I'm willing to believe the stereotype that their universities are excellent, but what you need to realize is that Britain tracks students extremely aggressively. Studies show that tracking benefits primarily high achieving students, so yeah, I'm sure that the kids who are being groomed for Cambridge and Oxford are astonishingly prepared. But they are a tiny minority. British schools do not share the American expectation that most graduates will go to college--and it may certainly be worth debating whether that is a worthwhile goal--but consequently, kids not expected to have an academic future receive very little academic education. And, as I noted, there may be a philosophy that says this is for the best. But the assumption I'm seeing here, that British schools are churning out eloquent geniuses by the thousand, is simply not accurate.

*It seems worth noting that I also teach in a state ranked at or near the bottom by a variety of different academic measures.

[ March 09, 2006, 10:28 PM: Message edited by: Icarus ]

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JennaDean
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So Icarus, where should we move to? I don't want my kids with a "bottom-ranked" education!

(Or should I say, To where should we move?)

As if that'll happen...

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Icarus
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Well, as you can see, our low educational ranking and our low pay for teachers (currently ranked 46th, I believe) have not yet caused me to leave, so I guess I'm the wrong one to ask. [Smile]

I have some friends from Pittsburgh who rave about how good the schools they used to work at were, and yet, they're down here too . . .

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Teshi
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quote:
I am not a big defender of American schools, but the fact is, British schools are, on average, terrible by comparison. I teach in an area where we have staggering numbers of British immigrants, and you can just about always count on them to drop to the bottom of whatever class they are placed in*. I have one really strong Welsh kid . . . and that's about it. British entering high school typically have never seen variables before in a math class, and have extremely limited abstraction skills.

Wow, Icarus. You react strongly to this. You're talking high school, right? I don't think that the level of schooling is so different, but I do think that there is a strong difference in the type of schooling that probably manifests itself in a huge drop in marks.

Recall first before anything else than any immigration to a different country and a different educational system is going to cause a drop in marks in the average student. It's not a comforting experience for a child, let alone a teenager. As an immigrant who experiened probably the most trouble-free immigration ever I still feel qualified to say this.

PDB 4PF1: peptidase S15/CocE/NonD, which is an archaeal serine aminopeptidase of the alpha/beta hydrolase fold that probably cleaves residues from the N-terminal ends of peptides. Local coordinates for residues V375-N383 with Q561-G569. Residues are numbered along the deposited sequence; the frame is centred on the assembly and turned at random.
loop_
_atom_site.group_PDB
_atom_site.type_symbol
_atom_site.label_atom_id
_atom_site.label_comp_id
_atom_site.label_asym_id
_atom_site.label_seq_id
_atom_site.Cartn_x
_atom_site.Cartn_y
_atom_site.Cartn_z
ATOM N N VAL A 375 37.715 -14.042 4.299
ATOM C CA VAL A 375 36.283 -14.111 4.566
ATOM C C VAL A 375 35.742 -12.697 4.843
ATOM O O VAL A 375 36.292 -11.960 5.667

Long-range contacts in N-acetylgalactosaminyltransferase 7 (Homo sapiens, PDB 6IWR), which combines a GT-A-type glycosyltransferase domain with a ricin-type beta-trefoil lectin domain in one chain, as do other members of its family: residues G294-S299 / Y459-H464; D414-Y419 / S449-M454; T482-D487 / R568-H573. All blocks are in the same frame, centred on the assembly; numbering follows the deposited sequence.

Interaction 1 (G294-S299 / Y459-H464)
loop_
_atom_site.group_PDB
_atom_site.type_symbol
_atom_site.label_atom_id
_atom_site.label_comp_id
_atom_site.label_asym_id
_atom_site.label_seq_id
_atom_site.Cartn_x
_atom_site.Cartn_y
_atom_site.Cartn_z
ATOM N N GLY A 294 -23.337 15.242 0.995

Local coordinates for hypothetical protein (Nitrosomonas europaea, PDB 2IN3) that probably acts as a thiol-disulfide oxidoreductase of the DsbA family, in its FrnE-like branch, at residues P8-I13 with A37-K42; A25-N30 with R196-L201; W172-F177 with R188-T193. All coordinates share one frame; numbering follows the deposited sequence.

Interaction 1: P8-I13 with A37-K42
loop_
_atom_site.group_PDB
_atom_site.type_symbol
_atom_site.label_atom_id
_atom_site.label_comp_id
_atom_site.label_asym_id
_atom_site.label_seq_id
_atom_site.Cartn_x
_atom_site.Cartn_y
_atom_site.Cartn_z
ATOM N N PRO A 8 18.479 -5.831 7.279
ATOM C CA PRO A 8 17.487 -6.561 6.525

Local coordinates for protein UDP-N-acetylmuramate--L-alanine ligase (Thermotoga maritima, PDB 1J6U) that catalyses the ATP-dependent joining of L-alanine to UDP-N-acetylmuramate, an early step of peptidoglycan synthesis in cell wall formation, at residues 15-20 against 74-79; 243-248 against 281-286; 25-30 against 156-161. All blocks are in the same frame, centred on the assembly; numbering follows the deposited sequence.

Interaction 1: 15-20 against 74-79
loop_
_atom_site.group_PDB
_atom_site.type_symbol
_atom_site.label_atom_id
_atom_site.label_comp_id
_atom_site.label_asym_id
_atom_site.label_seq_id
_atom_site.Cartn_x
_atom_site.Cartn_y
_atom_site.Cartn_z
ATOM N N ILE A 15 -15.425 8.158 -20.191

It changes who you are forever.

Aside from that,I think that the focus in high school in North America is quite different from the focus in England. My brother, who's incredibly intelligent (although stubborn), was doing very well in his high school in Britain. When he moved, his grades slipped and he struggled through many of his classes except for things like Computer Science, in which he was self-taught. Classes in English and Math, especially, the change in what was taught and how it was taught was enough to throw him off significantly for the rest of High School.

I don't think it was to do with not knowing enough, but not knowing the right things.

Just for one example, I know for sure that the entire concept for a structured essay is not taught in the same way is it is taught here. 1-3-1 essays and their adult offspring are not a feature of the educational system in England. I can imagine that a student who was used to a different style of writing would do very badly if they never learnt to play the 1-3-1 game or never could fit their brain into the whole somewhat inane 1-3-1 way of writing.

I learnt fine, just the same as any other North American student does.

quote:
But the assumption I'm seeing here, that British schools are churning out eloquent geniuses by the thousand, is simply not accurate.
I don't think anyone's suggesting this.

Yes, students in Britain are tracked aggressively, which of course affects the type of learning that goes on, especially in a culture that almost encourages people to leave school at 16. The tradition is so different, even children in the top stream, even kids who get A-levels don't go to University because they is no culture to do so. The flaws in the system are massive.

But there are flaws in the American system, too. Children in Britain learn to read earlier, for example.

quote:
British schools are, on average, terrible by comparison
I'm not trying to start a war, but I think you're exaggerating. The difference in education systems and the discrepancy in apparant skills is not to be sniffed at.